Parkinson Society Canada

Parkinson Society Canada

September 28, 2010 08:46 ET

Canada Named Host of World Parkinson Congress in 2013

GLASGOW, SCOTLAND--(Marketwire - Sept. 28, 2010) - Canada will be the host of the World Parkinson Congress in 2013. The announcement came today at opening ceremonies of the World Parkinson Congress being held in Glasgow, Scotland from September 28th to October 1st.

"We are delighted that the third World Parkinson Congress will take place in Montreal, Canada," said Dr. Stanley Fahn, Co-chair of this year's World Parkinson Congress. "Canada was our choice due to its outstanding history of excellence in neuroscience. This, coupled with the country's proximity to our European friends, the accessibility of the city of Montreal and its diversity, made it a logical choice," he added. 

British Columbia neuroscientist and past Chair of Parkinson Society Canada's Scientific Advisory Board, Dr. Jon Stoessl, has been named Co-Chair of the Third World Parkinson Congress which is scheduled to take place October 1 – 4, 2013.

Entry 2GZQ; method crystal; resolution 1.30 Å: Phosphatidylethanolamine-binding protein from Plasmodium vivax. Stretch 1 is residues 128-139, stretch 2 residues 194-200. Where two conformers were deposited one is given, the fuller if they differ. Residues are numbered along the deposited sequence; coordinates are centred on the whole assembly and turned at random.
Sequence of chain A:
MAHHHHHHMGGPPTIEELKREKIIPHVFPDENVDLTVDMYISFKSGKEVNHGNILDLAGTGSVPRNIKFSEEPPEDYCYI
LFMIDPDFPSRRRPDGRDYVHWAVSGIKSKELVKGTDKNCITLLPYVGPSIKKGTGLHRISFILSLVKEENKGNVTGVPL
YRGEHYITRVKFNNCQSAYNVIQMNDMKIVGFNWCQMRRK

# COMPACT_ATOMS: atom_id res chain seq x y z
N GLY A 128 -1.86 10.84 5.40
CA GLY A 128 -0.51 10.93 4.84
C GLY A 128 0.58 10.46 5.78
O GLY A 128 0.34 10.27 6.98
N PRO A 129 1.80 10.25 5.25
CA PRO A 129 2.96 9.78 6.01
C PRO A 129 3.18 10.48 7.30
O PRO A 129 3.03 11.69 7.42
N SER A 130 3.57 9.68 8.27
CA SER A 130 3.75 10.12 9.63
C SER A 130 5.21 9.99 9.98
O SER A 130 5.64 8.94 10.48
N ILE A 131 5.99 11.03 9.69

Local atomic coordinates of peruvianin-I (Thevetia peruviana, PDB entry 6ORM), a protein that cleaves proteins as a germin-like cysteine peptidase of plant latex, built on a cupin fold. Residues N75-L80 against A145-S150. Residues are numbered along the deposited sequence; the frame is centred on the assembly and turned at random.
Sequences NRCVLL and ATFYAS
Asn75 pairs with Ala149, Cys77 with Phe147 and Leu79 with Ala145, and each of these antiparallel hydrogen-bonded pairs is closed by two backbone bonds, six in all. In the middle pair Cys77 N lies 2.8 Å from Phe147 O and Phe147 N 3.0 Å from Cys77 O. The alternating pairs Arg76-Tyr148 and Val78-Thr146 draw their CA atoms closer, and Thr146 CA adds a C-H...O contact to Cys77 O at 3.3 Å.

According to Parkinson Society Canada President & CEO Joyce Gordon, "We are thrilled that Canada was chosen for this honour for so many reasons. Canada is home to over 100,000 people with Parkinson's. We have a world-renowned Parkinson's research community. Parkinson Society Canada looks forward to hosting the international Parkinson's community in 2013 in Montreal, a wonderfully vibrant city."

The World Parkinson Congress is the only global Parkinson's conferences that brings together the entire Parkinson's community – people with Parkinson's disease, those who care for them, medical and health professionals, and dedicated researchers working toward a cure and better treatments.

The Congress is anticipated to bring some 3,500 attendees to Montreal from over 66 countries around the world. Prior to Glasgow, Washington, D.C. was host to the first World Parkinson Congress in 2006.

Since 1965, Parkinson Society Canada has been funding research, providing education and support services and advocating on behalf of over 100,000 Canadians living with Parkinson's.

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